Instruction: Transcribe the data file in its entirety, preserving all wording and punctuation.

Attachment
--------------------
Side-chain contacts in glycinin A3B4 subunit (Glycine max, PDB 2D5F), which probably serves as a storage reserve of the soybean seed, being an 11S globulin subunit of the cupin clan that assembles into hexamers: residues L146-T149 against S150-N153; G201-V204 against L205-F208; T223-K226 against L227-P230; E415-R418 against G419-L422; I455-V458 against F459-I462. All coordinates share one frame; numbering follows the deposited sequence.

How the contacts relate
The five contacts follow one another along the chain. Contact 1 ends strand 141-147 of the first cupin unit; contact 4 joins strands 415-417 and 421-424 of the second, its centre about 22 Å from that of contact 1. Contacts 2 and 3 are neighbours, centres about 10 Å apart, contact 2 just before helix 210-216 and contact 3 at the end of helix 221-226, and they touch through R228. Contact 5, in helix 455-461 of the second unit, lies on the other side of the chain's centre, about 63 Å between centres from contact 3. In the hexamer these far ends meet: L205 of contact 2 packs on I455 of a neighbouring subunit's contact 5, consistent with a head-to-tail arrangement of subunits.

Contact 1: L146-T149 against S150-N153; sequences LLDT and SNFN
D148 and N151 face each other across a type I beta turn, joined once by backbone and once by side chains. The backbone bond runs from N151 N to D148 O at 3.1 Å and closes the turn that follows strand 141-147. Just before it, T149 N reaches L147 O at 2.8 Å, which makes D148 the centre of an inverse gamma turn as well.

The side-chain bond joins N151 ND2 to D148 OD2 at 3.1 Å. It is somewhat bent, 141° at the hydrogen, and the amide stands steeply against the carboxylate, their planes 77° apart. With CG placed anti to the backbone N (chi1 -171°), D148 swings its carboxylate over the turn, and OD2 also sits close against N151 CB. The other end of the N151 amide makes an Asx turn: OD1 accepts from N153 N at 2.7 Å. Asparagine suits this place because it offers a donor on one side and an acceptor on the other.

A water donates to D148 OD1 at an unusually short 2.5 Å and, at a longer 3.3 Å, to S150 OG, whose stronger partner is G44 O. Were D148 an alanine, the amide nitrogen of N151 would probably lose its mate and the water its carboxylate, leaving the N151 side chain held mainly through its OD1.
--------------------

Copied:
Side-chain contacts in glycinin A3B4 subunit (Glycine max, PDB 2D5F), which probably serves as a storage reserve of the soybean seed, being an 11S globulin subunit of the cupin clan that assembles into hexamers: residues L146-T149 against S150-N153; G201-V204 against L205-F208; T223-K226 against L227-P230; E415-R418 against G419-L422; I455-V458 against F459-I462. All coordinates share one frame; numbering follows the deposited sequence.

How the contacts relate
The five contacts follow one another along the chain. Contact 1 ends strand 141-147 of the first cupin unit; contact 4 joins strands 415-417 and 421-424 of the second, its centre about 22 Å from that of contact 1. Contacts 2 and 3 are neighbours, centres about 10 Å apart, contact 2 just before helix 210-216 and contact 3 at the end of helix 221-226, and they touch through R228. Contact 5, in helix 455-461 of the second unit, lies on the other side of the chain's centre, about 63 Å between centres from contact 3. In the hexamer these far ends meet: L205 of contact 2 packs on I455 of a neighbouring subunit's contact 5, consistent with a head-to-tail arrangement of subunits.

Contact 1: L146-T149 against S150-N153; sequences LLDT and SNFN
D148 and N151 face each other across a type I beta turn, joined once by backbone and once by side chains. The backbone bond runs from N151 N to D148 O at 3.1 Å and closes the turn that follows strand 141-147. Just before it, T149 N reaches L147 O at 2.8 Å, which makes D148 the centre of an inverse gamma turn as well.

The side-chain bond joins N151 ND2 to D148 OD2 at 3.1 Å. It is somewhat bent, 141° at the hydrogen, and the amide stands steeply against the carboxylate, their planes 77° apart. With CG placed anti to the backbone N (chi1 -171°), D148 swings its carboxylate over the turn, and OD2 also sits close against N151 CB. The other end of the N151 amide makes an Asx turn: OD1 accepts from N153 N at 2.7 Å. Asparagine suits this place because it offers a donor on one side and an acceptor on the other.

A water donates to D148 OD1 at an unusually short 2.5 Å and, at a longer 3.3 Å, to S150 OG, whose stronger partner is G44 O. Were D148 an alanine, the amide nitrogen of N151 would probably lose its mate and the water its carboxylate, leaving the N151 side chain held mainly through its OD1.